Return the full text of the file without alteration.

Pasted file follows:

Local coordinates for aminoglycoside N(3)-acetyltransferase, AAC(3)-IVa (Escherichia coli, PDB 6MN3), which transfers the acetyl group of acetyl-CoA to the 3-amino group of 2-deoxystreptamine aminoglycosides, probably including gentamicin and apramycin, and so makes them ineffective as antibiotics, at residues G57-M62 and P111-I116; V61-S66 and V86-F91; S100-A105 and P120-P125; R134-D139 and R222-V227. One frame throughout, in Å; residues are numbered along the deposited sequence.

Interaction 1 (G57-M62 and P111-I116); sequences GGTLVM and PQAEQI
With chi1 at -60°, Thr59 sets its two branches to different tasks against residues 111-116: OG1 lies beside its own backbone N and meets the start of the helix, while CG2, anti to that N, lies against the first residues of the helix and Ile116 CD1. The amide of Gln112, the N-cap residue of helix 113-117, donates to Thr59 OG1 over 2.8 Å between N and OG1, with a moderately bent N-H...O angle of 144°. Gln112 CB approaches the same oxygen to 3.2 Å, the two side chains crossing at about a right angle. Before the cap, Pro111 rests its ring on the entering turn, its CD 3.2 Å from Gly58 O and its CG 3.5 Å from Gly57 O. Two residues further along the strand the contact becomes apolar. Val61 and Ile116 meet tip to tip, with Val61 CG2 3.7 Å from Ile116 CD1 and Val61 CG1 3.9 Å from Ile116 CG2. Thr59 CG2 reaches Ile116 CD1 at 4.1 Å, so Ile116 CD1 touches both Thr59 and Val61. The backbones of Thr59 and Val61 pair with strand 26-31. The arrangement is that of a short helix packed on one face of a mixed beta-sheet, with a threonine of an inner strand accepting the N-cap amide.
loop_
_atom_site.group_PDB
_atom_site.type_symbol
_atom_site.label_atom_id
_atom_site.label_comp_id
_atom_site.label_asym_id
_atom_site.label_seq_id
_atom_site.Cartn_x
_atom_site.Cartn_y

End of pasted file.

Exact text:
Local coordinates for aminoglycoside N(3)-acetyltransferase, AAC(3)-IVa (Escherichia coli, PDB 6MN3), which transfers the acetyl group of acetyl-CoA to the 3-amino group of 2-deoxystreptamine aminoglycosides, probably including gentamicin and apramycin, and so makes them ineffective as antibiotics, at residues G57-M62 and P111-I116; V61-S66 and V86-F91; S100-A105 and P120-P125; R134-D139 and R222-V227. One frame throughout, in Å; residues are numbered along the deposited sequence.

Interaction 1 (G57-M62 and P111-I116); sequences GGTLVM and PQAEQI
With chi1 at -60°, Thr59 sets its two branches to different tasks against residues 111-116: OG1 lies beside its own backbone N and meets the start of the helix, while CG2, anti to that N, lies against the first residues of the helix and Ile116 CD1. The amide of Gln112, the N-cap residue of helix 113-117, donates to Thr59 OG1 over 2.8 Å between N and OG1, with a moderately bent N-H...O angle of 144°. Gln112 CB approaches the same oxygen to 3.2 Å, the two side chains crossing at about a right angle. Before the cap, Pro111 rests its ring on the entering turn, its CD 3.2 Å from Gly58 O and its CG 3.5 Å from Gly57 O. Two residues further along the strand the contact becomes apolar. Val61 and Ile116 meet tip to tip, with Val61 CG2 3.7 Å from Ile116 CD1 and Val61 CG1 3.9 Å from Ile116 CG2. Thr59 CG2 reaches Ile116 CD1 at 4.1 Å, so Ile116 CD1 touches both Thr59 and Val61. The backbones of Thr59 and Val61 pair with strand 26-31. The arrangement is that of a short helix packed on one face of a mixed beta-sheet, with a threonine of an inner strand accepting the N-cap amide.
loop_
_atom_site.group_PDB
_atom_site.type_symbol
_atom_site.label_atom_id
_atom_site.label_comp_id
_atom_site.label_asym_id
_atom_site.label_seq_id
_atom_site.Cartn_x
_atom_site.Cartn_y